Cost-Effective Class Action Defense

Class action spending continues to rise. Clients are projected to spend $2.39 billion in legal fees in class action cases in 2018.  So, if your company is named as a defen­dant in a class action, how can you and your outside counsel defend the case efficiently and effectively? This article will identify legal strategies and practical tips for how class action defendants can control legal fees and costs while zealously defending class action litigation.

Move to Strike Class Allegations

Not every putative class action can be maintained as such under Federal Rule of Civil Procedure 23 or state equivalents. Where it is apparent from the face of the pleading that plaintiff cannot meet the re­quirements of certification, defendants should consider filing a motion to strike class allegations at the outset of the litiga­tion. A motion to strike class allegations ar­gues that, regardless of what any class discovery could adduce, the plaintiff will not be able to certify the putative class for any number of reasons. For example, an unascertainable class definition, disparate experiences among class members that will necessarily lack commonality, or alleged vi­olations of differing state laws that would lack predominance could all form the basis of a motion to strike class allegations.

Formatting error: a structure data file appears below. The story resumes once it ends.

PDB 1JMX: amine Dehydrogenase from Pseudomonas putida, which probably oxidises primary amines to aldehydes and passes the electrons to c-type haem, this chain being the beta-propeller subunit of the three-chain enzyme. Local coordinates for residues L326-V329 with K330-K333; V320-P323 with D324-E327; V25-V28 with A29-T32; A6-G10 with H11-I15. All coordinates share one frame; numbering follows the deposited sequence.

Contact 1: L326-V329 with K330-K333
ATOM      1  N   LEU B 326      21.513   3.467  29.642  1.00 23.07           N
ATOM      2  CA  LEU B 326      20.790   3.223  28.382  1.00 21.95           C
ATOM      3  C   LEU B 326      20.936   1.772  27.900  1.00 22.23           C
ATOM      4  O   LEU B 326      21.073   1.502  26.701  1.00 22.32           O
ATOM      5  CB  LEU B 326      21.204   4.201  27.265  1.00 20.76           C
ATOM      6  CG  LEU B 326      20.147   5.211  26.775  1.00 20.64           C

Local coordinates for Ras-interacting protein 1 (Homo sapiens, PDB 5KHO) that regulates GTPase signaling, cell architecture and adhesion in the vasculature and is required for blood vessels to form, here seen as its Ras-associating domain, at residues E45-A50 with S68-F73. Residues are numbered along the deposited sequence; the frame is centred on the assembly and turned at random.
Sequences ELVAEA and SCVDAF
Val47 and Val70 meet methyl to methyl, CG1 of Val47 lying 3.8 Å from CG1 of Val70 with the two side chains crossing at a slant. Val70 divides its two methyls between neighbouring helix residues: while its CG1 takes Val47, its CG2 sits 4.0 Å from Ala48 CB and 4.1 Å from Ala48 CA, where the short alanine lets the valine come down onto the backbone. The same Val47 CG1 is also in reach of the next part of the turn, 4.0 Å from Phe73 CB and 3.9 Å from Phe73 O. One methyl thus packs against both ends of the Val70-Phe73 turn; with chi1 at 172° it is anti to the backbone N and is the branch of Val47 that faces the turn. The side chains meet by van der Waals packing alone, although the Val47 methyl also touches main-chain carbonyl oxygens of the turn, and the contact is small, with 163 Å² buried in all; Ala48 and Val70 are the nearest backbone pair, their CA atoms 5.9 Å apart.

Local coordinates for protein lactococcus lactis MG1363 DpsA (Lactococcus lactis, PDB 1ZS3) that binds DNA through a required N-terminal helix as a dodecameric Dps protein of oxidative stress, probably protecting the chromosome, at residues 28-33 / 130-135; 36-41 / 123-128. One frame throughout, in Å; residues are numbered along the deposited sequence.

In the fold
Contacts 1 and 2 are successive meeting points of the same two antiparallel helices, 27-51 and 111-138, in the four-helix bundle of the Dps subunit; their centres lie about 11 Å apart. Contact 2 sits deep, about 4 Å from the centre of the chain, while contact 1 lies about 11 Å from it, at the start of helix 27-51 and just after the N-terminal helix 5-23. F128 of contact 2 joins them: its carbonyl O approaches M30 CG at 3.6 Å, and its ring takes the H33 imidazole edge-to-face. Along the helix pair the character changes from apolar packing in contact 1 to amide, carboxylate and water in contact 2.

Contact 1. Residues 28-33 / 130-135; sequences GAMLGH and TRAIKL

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This article was reprinted with permission from USLAW.


Jessica L. Fuller
Jessica L. Fuller
Practice Group Leader, Partner

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